Imagine this: an asteroid falls into somewhere in Asia. Let us say Bangladesh. Let us assume a modest toll of one hundred million deaths.
Now, the optimistic scenario would be the entire world rushing in to help, holding nothing back, until all is made well. Would be nice, if it happened; but is not how my model of the world works.
Imagine this, instead: as India doesn’t want to be overrun by refugees, it closes its borders. As India is a largely Hindu nation, and Bangladesh is largely Muslim, this is naturally seen as an act of religiously motivated callousness. It does not help that a lot of the help to Bangladesh ignores the local cultural norms, which also angers people — not the people of Bangladesh, because frankly they have more pressing worries, but the pious Muslim people of Pakistan, who do not exactly have rosy relations with India to begin with. (Then someone throws a rock at an Indian doctor in the disaster zone…)
Imagine, then, an outbreak of several very nasty diseases from the cauldron that any area of prolonged disaster becomes. Diseases don’t respect national boundaries; and measures against an outbreak of this presumed magnitude involve a lot of military people. And as Azrael flies westward, disease control in the west of India, near the Pakistani border, will become a very risky business. Do you send in the soldiers to keep order and make sure the treatments get done, and so doing risk an Incident, when both of the involved parties have nuclear weapons? Or do you keep the military out, risking chaos (because panic is a human universal), a new hotspot for the disease, and then inevitably accusations that this is an Indian plot to infect the clean, healthy-living people of Pakistan, letting this foulness fester at their border?
And speaking of panic; add misinformation into the mix. Some people will be leery of Western medicine — though really, nowadays it is International medicine if it is anything — and will do one of three things. One, they will get sick, stick a candle in their ear, and die. Two, they will forcefully not accept a vaccination or any other preventive measure for themselves or their families, and will not seek treatment if they get sick. Three, they will leg it for the closest place that still seems safe. This is an excellent recipe for disaster in three parts. Soon there will be people that urgently want to vacation in Myanmar/Burma, Bhutan, Nepal and China, even; but a lot of poor people in cars or on foot are no nation’s most wished-for visitors. (And the more affluent will be even worse, because they can fly anywhere: read the first chapters of Max Brooks’s World War Z for a better picture of how panic spreads a disease. Also, for crazy awesome disaster porn.) Sooner or later, there will be a riot; and then there will be deaths. And if this happens on the India-China border, things will get ugly, and bloody.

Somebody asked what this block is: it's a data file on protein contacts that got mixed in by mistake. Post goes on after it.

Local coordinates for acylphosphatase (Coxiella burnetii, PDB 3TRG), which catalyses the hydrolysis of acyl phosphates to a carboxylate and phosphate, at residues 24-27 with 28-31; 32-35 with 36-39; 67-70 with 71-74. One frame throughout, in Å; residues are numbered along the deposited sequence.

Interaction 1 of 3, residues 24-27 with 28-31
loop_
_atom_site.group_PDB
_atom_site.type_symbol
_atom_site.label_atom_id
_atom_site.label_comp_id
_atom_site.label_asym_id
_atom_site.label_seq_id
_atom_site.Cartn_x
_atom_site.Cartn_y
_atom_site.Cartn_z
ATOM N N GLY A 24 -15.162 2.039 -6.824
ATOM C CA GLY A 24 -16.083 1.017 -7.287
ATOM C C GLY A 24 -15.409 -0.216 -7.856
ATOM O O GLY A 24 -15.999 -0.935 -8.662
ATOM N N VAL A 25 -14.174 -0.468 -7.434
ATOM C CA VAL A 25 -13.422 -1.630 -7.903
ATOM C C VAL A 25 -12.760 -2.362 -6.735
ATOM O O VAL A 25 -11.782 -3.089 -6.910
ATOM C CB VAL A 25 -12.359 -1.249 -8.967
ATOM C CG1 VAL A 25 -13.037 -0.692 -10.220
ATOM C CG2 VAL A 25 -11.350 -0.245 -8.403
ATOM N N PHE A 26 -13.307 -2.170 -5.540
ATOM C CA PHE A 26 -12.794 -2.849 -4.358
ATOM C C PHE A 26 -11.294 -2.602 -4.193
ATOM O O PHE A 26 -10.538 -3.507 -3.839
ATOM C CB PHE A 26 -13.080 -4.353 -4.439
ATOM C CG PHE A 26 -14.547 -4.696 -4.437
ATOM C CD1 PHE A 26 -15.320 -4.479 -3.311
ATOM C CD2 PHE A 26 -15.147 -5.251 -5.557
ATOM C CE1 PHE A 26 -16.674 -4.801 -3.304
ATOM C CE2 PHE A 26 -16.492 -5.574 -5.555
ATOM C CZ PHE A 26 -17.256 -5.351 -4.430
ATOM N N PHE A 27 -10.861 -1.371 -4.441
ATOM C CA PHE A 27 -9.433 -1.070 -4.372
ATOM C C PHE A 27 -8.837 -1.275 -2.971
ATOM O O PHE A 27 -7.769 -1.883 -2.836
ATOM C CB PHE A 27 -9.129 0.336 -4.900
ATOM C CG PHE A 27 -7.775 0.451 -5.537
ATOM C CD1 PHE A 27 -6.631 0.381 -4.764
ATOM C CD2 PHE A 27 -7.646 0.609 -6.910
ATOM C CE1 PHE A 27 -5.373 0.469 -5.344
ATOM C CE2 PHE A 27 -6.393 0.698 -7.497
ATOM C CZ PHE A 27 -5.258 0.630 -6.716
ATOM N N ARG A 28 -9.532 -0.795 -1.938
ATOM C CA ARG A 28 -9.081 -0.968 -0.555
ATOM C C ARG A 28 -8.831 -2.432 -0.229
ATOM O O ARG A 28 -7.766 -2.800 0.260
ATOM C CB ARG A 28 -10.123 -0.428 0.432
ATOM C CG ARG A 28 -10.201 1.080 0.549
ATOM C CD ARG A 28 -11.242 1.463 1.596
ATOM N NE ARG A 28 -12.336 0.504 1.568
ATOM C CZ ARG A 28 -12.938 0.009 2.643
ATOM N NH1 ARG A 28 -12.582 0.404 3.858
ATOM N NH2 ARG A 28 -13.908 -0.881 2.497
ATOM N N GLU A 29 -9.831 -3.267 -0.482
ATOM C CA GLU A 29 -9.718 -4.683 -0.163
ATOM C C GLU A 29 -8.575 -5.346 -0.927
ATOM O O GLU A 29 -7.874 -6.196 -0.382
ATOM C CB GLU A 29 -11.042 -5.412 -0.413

While all this is going on, some very dire economic things that I don’t really know much of will no doubt happen; my understanding is that things would get tangled up very quickly, and would be felt all over the world very quickly. A look at Wikipedia shows Bangladesh is big in the garment industry; this grinding to a halt wouldn’t mean clothing shortages, but (because as I understand economics is an involved subject) your accountant uncle being fired for no obvious reason. And all the foreign investments into Bangladesh would be wiped off the face of the planet; those losses would be compensated for elsewhere. People dying half the world away seem a small thing when your own economy hiccups.
And charity and aid, anyway, need to accepted, not just given. But what organization would there be left? And, supposing the first responders would organize some interim structure, how would it handle the long weeks and months of the continuing disaster? What about arguments of just which law to follow, just who ruled? Discontent could boil into a civil war at worst, bandits and gangs at best. Then, in every human population there are assholes. So too among those that would be in a position to pad their own pockets, or favor their pet causes. Which leads, close by, to lynchings and intergroup violence, and in more distant places, to less and less willingness to give money.